Thames Tributary – River Mole - Pixham

Thames Tributary – River Mole
The Mole flows north west and is joined by the Pipp Brook

Post to the north Burford Bridge
Post to the east Betchworth Park

Deepdene Avenue
Part of the Dorking by pass road built 1931 through much of the Deepdene estate.
House building from 1924 on land owned by Apted for commuters and professionals.
Dorking (Deepdene) Station. Trains between Guildford and Reigate – on the line between Reading and Gatwick Airport. This was the second station opened in Dorking opened in 1851 as 'Box Hill and Leatherhead Road' and later renamed 'Box Hill' and then 'Deepdene' before being renamed again in 1987. There were never any goods facilities. The station was built of wood, as were its platforms and they were demolished in 1969 to be replaced by more flimsy structures and the station was again refurbished in the early 1990s - but there are no facilities.

Deepdene Avenue Road
House building from 1924 on land owned by Apted for commuters and professionals.

Deepdene Vale
Development 1926 under Maurice Chance for commuters and professionals with footpaths to the railway stations.

London Road
Giles Green slightly to the north of the junction with Pixham Lane. Site of the Cock Inn and the Dorking Tollgate and a milestone. There was also a gravel pit here.
Pippbrook Bridge reconstructed in 1786.

Pixham Lane
This was once called Strood Lane
Pixham stands at the confluence of the Pippbrook and the River Mole. There is a suggestion that a Romano-British fortified post stood here to serve Stane Street.
Reverend James Fisher's boarding school. Daniel Defoe was a pupil
Railway embankment. Spur from Mid-Sussex rail to the SER Reading line never used. Embankment seen at Pixham Lane.
Pixham Mill. The present plain three-storey brick building dates from 1837 replacing an earlier mill. The machinery was driven by a 13ft diameter overshot wheel. The mill was operated by the Attlee family (who also ran, and remain at, Parsonage Mill) from 1882 until milling ceased in 1910. The machinery was removed in 1937 for use in a Sussex mill. During World War II Moss Bros, the outfitters, used the building as a warehouse. It is now a private house, but the water channels remain.
Pixham Mill Cottage. Built in the first half of the 17th. L-shaped timber-framed cottage with painted brick infilling.
Pixham Mill house. Built 1839 by a Mr Clears, a local contractor in red brick. Service wing attached
St. Martin, Pixham church. Barrel-vaulted church designed by Edwin Lutyens in 1903. The land was donated by local resident Mary Mayo, 1901. Roughcast with brick and bell-cote on the roof. It has dual use as a club room.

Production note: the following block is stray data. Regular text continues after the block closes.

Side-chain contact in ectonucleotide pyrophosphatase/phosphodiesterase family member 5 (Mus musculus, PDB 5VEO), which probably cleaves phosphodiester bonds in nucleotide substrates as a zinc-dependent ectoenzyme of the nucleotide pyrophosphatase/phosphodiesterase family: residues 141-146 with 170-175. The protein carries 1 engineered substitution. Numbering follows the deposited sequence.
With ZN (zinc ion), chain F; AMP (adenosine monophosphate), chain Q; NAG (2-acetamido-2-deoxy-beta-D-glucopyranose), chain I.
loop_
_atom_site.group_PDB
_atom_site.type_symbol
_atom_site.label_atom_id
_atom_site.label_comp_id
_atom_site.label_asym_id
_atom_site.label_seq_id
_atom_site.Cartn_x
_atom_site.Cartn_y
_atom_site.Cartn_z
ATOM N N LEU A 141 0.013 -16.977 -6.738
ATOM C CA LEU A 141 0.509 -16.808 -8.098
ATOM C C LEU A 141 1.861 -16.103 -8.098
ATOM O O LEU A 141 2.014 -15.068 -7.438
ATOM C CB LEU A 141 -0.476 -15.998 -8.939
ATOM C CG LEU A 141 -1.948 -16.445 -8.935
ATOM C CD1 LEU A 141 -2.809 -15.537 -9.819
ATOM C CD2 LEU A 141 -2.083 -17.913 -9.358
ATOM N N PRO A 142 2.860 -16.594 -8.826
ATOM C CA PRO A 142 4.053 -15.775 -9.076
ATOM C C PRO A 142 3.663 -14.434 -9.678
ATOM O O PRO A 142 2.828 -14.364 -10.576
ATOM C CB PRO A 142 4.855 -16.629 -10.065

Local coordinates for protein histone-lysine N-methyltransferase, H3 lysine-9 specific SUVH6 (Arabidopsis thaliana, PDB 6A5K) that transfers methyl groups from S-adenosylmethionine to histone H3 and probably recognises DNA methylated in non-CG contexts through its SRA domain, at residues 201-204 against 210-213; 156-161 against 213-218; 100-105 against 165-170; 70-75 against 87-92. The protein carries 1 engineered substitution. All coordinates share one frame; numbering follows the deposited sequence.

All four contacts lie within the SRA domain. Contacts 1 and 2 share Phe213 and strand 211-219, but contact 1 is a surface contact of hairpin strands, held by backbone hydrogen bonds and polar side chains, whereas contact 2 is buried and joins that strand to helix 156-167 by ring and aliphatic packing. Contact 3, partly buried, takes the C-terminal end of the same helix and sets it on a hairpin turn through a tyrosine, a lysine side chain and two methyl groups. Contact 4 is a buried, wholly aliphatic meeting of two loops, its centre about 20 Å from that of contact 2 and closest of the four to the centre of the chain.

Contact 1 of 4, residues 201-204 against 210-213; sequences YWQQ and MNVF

St.Martin’s Church of England School annexe half timbered and very cute. The land was donated by local resident Mary Mayo.
Pixham End - Friends Provident and County Assurance offices. Built in 1957 designed by Leslie Preston and John Easton. 800 staff here and the largest employers in Dorking.
Pixholme Court
Pixham Firs
Pixham Sports GroundThames Water Dorking Treatment Works. Originally built for Dorking Rural Sanitary Authority and the Local Board in 1885 as an 11½ acre outfall works. Had to be rebuilt because of design faults in 1893.
Pixholme Grove
Triple-Arch Skew Bridge. To the east of Dorking (Deepdene) station the railway crosses a footpath on a triple-arch skew bridge. This expensive bridge is here because there was a proposal for the Direct London and Portsmouth Railway which would have gone below the South Eastern Railway Line.
Railway line connection between the South Eastern Railway and the London Brighton and South Coast Railway. A single track link between the two was put in place between Dorking (Deepdene) and a point south of Dorking station. It was, rarely used and was severed in 1900. It was restored in 1941 as an additional connection should the line be bombed. In 1946 it was again removed and the land sold for housing but it can still be seen on the ground.

Station Approach
Dorking Station. 1867. This station was simpler than others on the line but it had substantial buildings and a house for the station master. In 1982 a new office was built on the up side and in 1986 the island platform was also upgraded. In 1923 when the railway companies amalgamated this station was renamed 'Dorking North' but in 1968 it reverted to 'Dorking'.
Car park on the site of the goods yard and engine shed but carriage sidings remained as did the 1938 Southern Railway 'Odeon' style signal box.
Wartime telecommunications - A hut complex was constructed on the down side at Dorking North station for the finance audit section relocated from Waterloo. There was a bunker called "the control" and air raid shelters.

Swan Mill Gardens

Stidder. Watermills of Surrey
Jackson,. Dorking
Chelsea Speleological Society  8
Penguin Surrey,
Pevsner Surrey
Surrey Industrial Archaeology
Tarplee. IA of the Mole Valley
Haselfoot, The Batsford Guide to the Industrial Archaeology of South East England.



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